WATERS, GA – A new report released in this month’s issue of the American Journal of Etiquette added fuel to criticism of mass childhood vaccination by illuminating the shocking association between vaccination schedules and poor social adjustment in adulthood. For twenty years, researchers followed a cohort of patients who received childhood vaccinations; at follow-up intervals, they offered a validated social skills questionnaire to family and acquaintances. At follow-up, respondents characterized nearly 41% of those who received standard childhood immunizations as having “extremely poor manners.” This was a marked change from the survey participants recollections of manners from previous, un-immunized generations; nearly 84% responded that in their day “people were more polite.”
While the Center for Disease Control’s Head of Pediatric Immunization declined to comment, researchers and study participants were eager to spread their findings.
Diane Cathison, mother of one study participant was not surprised by the results; “I still haven’t gotten a ‘thank you’ note for the crystal vase I gave Richard for his wedding, and I’ll be darned if that hepatitis B series isn’t to blame. I know that wasn’t the way I raised him.”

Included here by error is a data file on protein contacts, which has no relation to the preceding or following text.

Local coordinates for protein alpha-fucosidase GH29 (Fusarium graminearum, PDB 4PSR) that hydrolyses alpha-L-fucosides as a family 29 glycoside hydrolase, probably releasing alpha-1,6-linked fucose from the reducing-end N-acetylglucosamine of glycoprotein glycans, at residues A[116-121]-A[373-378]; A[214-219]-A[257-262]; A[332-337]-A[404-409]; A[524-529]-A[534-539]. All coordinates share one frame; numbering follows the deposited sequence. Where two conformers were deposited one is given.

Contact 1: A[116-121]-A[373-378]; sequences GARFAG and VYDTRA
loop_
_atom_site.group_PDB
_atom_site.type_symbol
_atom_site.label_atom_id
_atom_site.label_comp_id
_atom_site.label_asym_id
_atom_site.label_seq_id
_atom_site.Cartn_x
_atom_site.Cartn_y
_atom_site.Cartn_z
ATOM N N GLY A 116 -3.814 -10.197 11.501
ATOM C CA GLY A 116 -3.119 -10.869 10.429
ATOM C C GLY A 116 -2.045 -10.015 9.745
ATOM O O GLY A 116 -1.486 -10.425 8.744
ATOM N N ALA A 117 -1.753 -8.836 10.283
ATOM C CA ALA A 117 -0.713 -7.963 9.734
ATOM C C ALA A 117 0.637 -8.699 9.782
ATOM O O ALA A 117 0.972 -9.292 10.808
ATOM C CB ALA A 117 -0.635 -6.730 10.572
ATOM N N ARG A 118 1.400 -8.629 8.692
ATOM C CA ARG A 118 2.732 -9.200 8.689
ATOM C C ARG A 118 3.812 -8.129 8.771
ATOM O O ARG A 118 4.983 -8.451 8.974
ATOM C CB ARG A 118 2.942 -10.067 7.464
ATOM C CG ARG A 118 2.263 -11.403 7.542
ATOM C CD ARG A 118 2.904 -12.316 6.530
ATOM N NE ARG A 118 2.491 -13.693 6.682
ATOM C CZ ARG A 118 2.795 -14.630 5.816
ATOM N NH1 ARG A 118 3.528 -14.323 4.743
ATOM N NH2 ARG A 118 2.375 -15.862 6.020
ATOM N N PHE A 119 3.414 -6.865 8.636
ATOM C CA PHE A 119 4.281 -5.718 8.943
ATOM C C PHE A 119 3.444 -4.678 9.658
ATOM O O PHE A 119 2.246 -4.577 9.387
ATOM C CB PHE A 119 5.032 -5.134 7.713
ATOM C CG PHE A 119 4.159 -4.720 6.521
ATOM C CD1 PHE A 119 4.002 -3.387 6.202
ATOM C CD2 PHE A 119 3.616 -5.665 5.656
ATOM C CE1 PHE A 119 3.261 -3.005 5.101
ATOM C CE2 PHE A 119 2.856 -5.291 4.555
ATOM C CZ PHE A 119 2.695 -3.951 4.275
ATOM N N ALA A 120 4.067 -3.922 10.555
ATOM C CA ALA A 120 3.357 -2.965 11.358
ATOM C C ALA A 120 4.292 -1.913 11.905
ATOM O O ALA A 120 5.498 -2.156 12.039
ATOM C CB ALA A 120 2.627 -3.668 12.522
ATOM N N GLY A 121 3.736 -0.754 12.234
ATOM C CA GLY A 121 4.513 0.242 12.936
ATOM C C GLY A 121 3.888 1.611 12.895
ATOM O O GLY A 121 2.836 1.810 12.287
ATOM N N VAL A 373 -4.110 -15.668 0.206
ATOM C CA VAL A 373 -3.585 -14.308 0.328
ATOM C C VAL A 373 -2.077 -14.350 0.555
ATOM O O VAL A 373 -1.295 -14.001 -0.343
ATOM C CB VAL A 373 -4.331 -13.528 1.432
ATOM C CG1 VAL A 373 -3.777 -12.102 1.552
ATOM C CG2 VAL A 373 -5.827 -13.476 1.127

Study respondents were quick to cite evidence of vaccinations’ repulsive social impact. “Jim smacks his gums before starting a sentence and has this one long hair hanging out of his nose; I find that absolutely disgusting,” said one co-worker of Jim Baliweshy. Perhaps not surprisingly, Mr. Baliweshy received his measles, mumps, and rubella vaccine on schedule.
Some criticism has been leveled at the study, which did not include an un-immunized control group, but authors of the study argued that it would not have been ethical not to immunize children. However, they stand by the results of their study and continue to argue that the decay of social graces in younger generations deserves further investigation.
Dr. Wilbur Whichens, of the Southeastern Georgia Center for Social Research defended his results in an editorial written in the AJE. “You don’t need a study to tell you that kids these days have no manners; I’ve got this grandson-in-law who is always mumbling when he talks and can’t take his eyes off his stupid phone long enough to have a normal conversation. Back in my day, a round of mumps orchitis would have been enough to teach him some respect.”
While uncertain of the implications of their research for future vaccination of America’s children, Whichens and co-author Dr. Charlie Dunnson remain confident that if something is not done, future generations of the US will “undoubtedly degenerate into a herd of disrespectful and entitled sloths, incapable of honest work.”
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